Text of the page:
2. I noticed that you said “They are on the wrong side of the facts when it comes to creation vs. evolution.”. Could you please clarify what those facts are? I was also wondering, if creation is wrong, then how is evolution consistent with your belief in God?

    • I like to speak of evolutionary creation. God uses the process of evolution to slowly make the world. This is not quite theistic evolution as I don’t believe God started the process and then did not superintend it. I believe God had made creation with a certain quality of learning as it goes and evolving/developing into what it will according to the boundaries God has set in the laws of nature. As far as clarifying what those facts are, I would simply point you to any science textbook, the numerous Christian evolutionary sites on the internet including and that of the American Scientific Affiliation. There are also a number of books by prominent Christians, both conservative and liberal who recognize the overwhelming evidence from the natural sciences for evolution. It is God’s creative mechanism and the belief in evolution works better within an Eastern Orthodox creation theology than in a Protestant one. Protestantism’s idea of a former age of glory that was destroyed because of a fall into sin doesn’t fit the facts of nature, isn’t required by the text, and is not supported by numerous voices in church history. I encourage you to research the subject from these various resources as the topic is way too deep to go into in one response post. Thanks again for your comments and I hope I was able to answer your question to some level 🙂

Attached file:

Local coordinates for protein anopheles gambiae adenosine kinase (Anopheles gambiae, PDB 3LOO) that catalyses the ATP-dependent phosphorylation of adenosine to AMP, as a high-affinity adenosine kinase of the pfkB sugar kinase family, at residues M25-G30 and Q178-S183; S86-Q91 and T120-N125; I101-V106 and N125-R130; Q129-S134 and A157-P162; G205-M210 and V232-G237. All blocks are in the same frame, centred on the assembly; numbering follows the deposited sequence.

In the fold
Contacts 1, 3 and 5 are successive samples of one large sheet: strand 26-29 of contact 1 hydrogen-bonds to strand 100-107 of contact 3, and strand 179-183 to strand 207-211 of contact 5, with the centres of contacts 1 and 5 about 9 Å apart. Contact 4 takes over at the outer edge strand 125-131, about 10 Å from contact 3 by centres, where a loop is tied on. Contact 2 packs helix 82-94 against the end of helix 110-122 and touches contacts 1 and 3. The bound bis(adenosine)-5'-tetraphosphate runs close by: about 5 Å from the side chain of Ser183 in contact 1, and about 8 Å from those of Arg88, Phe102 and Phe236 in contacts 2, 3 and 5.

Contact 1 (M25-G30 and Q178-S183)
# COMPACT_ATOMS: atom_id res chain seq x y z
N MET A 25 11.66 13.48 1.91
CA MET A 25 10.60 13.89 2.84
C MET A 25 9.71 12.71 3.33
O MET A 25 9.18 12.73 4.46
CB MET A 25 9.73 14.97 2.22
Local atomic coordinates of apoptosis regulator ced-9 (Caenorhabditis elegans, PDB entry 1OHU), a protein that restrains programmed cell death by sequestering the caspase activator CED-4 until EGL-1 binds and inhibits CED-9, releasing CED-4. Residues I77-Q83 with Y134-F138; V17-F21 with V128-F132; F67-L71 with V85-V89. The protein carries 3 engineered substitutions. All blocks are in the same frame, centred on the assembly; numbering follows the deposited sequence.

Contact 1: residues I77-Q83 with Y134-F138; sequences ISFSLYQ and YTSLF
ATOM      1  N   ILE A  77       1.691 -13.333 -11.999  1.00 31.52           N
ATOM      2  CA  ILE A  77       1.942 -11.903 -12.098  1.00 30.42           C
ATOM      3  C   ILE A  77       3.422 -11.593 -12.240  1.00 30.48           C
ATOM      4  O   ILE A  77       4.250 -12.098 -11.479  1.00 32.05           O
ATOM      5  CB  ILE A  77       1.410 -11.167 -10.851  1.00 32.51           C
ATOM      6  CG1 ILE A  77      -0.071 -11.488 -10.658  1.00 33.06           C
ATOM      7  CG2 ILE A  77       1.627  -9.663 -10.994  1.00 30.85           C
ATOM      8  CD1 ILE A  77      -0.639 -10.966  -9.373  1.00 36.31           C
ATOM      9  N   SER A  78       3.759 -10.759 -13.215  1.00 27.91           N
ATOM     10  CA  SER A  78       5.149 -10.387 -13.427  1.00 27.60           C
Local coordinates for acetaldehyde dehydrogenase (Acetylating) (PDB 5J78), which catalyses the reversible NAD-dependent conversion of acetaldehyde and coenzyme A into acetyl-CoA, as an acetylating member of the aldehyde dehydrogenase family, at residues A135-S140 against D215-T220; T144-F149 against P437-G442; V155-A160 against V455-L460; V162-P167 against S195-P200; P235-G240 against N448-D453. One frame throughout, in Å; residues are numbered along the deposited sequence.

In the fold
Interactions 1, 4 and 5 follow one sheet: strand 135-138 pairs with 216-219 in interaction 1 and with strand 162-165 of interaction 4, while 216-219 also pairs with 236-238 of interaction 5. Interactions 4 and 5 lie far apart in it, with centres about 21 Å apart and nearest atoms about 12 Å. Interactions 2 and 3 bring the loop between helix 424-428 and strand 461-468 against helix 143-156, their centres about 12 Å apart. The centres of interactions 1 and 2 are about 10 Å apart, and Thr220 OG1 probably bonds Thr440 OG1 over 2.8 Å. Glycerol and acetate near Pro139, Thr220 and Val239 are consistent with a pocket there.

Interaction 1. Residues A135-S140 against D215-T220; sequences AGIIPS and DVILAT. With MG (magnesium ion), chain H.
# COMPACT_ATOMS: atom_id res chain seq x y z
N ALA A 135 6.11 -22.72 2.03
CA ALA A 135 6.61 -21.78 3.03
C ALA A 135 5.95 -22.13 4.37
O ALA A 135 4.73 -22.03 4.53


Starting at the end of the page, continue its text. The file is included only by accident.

3. Thanks for the reply Mr. Independent. I was looking around on your blog to find a way to send you a direct message, but I couldn’t find one. Please send me an email: thecrownedjester a t yahoo d o t com. I have a few questions that aren’t really related to the topic of this post.